Mental HealthCreative

Happiness is fleeting: A short story on depression

#shortstory #memoir #depression #creativewriting 8 min read

The following short story is a creative piece that aims to show the reader my depressive thought process on a typical day. The piece is written in four parts and displays how my thought process worsened during a year in university. The piece also contains philosophic elements;  I criticize our culture’s obsession with being optimistic, and how it alienates those with depression (or with any negative commentary) as a result. I was inspired to write and share this work in an effort to show readers a sense of relatability through the feelings and observations that I have experienced. This is relevant to mental health (the topic of the month), as depression is a common occurrence among university students who are often unsure of their direction in life, and who may reach fatalistic conclusions.

Happiness is fleeting: A Short Story on Depression

By: David Jeji

Happiness is fleeting: A short story on depression

Image source: Photo by Aphiwat chuangchoem from Pexels

(Beep) (Beep). The alarm clock sounds. Grudgingly, you flop out of bed and shut it off. Another day begins.

As you get dressed, a stream of thoughts come rushing into your head with all the things you have to do today. You glance at your agenda, but only for a moment, as you do not wish to be reminded of what lies ahead.

As you pack your bag for class, your anxiety makes its first round of the day: “What should I pack exactly, and how?” While doing these mental calculations another 20 minutes pass by. “Shit” you mutter to yourself. “I’m always so slow, why am I like this?” Eventually, you have wasted so much time, that you gather everything you need in one quick swoop, and head out the door.

Breakfast goes smoothly, as you order the same thing everyday, in order to eliminate the stress of deciding. Class flies by without a second thought, as you emphasize key points through notes that not even a detective can decipher.

Happiness is fleeting: A short story on depression

Image source: Photo by ELEVATE from Pexels

After class, you have dinner. At that point, you will either dine: alone (easiest option), with acquaintances, or a group of friends you know on a deeper level. With the acquaintances, time spent becomes somewhat more pleasant, as you discuss intellectual topics without end.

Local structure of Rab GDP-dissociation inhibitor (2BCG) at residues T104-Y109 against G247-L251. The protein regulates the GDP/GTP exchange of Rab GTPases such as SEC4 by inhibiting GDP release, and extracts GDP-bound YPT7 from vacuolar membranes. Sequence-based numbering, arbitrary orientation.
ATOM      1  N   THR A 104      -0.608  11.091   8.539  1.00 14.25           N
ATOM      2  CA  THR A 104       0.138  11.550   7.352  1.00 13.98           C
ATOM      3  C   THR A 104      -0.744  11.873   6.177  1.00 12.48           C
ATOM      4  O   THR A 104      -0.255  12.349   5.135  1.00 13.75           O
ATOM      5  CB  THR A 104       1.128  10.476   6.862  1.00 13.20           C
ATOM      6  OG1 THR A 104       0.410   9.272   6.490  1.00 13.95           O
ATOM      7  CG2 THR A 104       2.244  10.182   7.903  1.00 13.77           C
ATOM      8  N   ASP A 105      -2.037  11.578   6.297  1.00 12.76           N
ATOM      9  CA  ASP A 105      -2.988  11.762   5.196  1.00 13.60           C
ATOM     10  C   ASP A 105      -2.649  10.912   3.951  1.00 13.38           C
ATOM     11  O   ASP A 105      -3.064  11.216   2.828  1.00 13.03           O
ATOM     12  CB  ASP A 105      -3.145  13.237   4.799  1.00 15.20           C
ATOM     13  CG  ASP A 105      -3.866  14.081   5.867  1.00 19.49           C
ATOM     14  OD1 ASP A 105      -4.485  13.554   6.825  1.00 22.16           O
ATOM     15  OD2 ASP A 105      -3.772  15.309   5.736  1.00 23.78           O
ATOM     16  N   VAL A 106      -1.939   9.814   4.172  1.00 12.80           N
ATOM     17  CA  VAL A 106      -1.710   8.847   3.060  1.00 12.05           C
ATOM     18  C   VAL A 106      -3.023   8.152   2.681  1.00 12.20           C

Information is readily exchanged, but the feelings remain safe, sterile, and scripted……rarely deviating from established pleasantries.

With friends, it is a different matter altogether. With them, you experience relief. A sense of bonding and being put at ease come about. It is an open feeling in which feelings flow freely, everyone feels heard, and when all feels right with the world.

But, alas, how long can anything good last? There are two ways that this blissful state can end: 1) the conversation runs its course and everyone departs or (worse) 2) More people join the group leading to a shift in dynamics and eventually creating “mini-conversations”.

“Great” you think. “Here are people who have arrived with whom I am barely acquainted, yet they are chatting with my friends like old pals”. As these “mini-conversations” take place, you always feel at a loss for words. The topics that present themselves rarely pique your interest. If you opt for another strategy in conversational discourse by listening; the other person will gleefully discuss their lives in depth while mysteriously forgetting to talk about yours.

And here you are again, playing the role that you know best: the role of the observer. You are unquestionably present, yet you are not really there.

Stories are exchanged. Laughter ensues. You try to get a word in, but to no avail. Or, alternatively, it gets in; but it fails to spark a dialogue.

And the more you attempt to add to the conversation, the more you feel like an intruder. You feel like an interloper who will surely ruin the “good vibes” through your ill-timed interruptions and attempts at communicating which all seem unwelcome.

You politely excuse yourself as you retire back to your room. At least the others notice your departure.

Part 2:

Happiness is fleeting: A short story on depression

Image source: https://www.pexels.com/photo/man-wearing-green-printed-crew-neck-shirt-while-sleeping-296817/?utm_content=attributionCopyText&utm_medium=referral&utm_source=pexels

You go to sleep and the cycle begins again as it always does: with the alarm clock. Wake up. Get dressed. Eat breakfast. Go to class. Dine alone, with friends, or with acquaintances of some sort. Sleep. Repeat. The cycle continues with minor variations, but the general structure remains.

Days turn to weeks. Weeks turn to months. Through it all, you persist as your energy dwindles.